Love Like Jesus

Read John 13:31–38.

It is the night of His betrayal, and Jesus is eating a final meal with His disciples. It’s the last time they’ll all be gathered together like this before He is arrested, tortured, and killed. Jesus carefully chooses the words He wants to leave ringing in their ears: “A new command I give you: Love one another. As I have loved you, so you must love one another” (John 13:34).

At first glance, this command hardly seems new. Back in the book of Leviticus, God had told the Israelites, “Love your neighbor as yourself” (19:18). Jesus Himself had echoed this commandment during His public ministry (Matt. 19:16-22, 22:34-40; Mark 12:28-34; Luke 10:25-28). But now at the end of that ministry, not in public but in private, Jesus insists that the command is new.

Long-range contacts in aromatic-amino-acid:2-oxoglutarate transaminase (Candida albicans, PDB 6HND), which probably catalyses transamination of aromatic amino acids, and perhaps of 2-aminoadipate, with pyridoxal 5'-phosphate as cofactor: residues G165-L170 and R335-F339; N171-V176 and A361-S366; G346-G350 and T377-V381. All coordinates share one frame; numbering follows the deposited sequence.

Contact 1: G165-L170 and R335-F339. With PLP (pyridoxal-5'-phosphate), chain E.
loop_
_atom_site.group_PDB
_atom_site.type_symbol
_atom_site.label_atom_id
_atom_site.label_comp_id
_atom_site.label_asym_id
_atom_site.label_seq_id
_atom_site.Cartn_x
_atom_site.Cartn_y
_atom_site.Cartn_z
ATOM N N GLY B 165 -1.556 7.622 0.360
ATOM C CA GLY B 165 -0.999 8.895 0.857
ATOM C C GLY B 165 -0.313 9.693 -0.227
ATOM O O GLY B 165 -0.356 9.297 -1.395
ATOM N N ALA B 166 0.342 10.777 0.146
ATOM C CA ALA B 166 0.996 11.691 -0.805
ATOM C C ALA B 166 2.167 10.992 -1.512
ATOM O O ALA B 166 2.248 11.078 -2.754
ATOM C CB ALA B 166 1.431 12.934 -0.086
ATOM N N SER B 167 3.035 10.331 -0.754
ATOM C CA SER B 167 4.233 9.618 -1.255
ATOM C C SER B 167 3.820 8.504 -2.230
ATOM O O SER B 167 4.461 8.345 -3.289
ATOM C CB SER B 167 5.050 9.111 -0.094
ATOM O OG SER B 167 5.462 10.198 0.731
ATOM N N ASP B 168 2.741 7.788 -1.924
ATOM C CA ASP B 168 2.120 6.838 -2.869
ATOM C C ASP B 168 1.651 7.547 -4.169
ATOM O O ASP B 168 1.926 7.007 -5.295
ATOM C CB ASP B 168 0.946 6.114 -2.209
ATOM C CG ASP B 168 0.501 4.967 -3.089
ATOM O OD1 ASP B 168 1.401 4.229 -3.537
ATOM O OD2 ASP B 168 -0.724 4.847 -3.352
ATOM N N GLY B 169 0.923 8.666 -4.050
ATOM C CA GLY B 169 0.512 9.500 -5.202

While loving one another is nothing novel, the intensity with which Jesus instructs His followers to love is unprecedented. “As I have loved you,” He says. This one phrase makes all the difference. Jesus’ love for His disciples is radical, boundless, and unlike anything the world has ever known—and so is to be our love for our brothers and sisters. Jesus loved so exorbitantly that He emptied Himself to become human and willingly laid down His life for His friends (Philippians 2:7; 1 John 3:16). And He is to be our model for loving each other.

What makes this command difficult to live out is not the dying part. I have been a Christian for most of my life, and it’s never come up. Instead, what makes this command challenging are the innumerable ways I am called to consider others more important than myself. When we stop and think about all the little deaths we must die in order to love like Jesus, it’s overwhelming. But maybe that’s the point. It’s that kind of overwhelming love that just might change the world.

“God is love, but He also defines what love is. We don’t have the license to define love according to our standards.” 

Francis Chan

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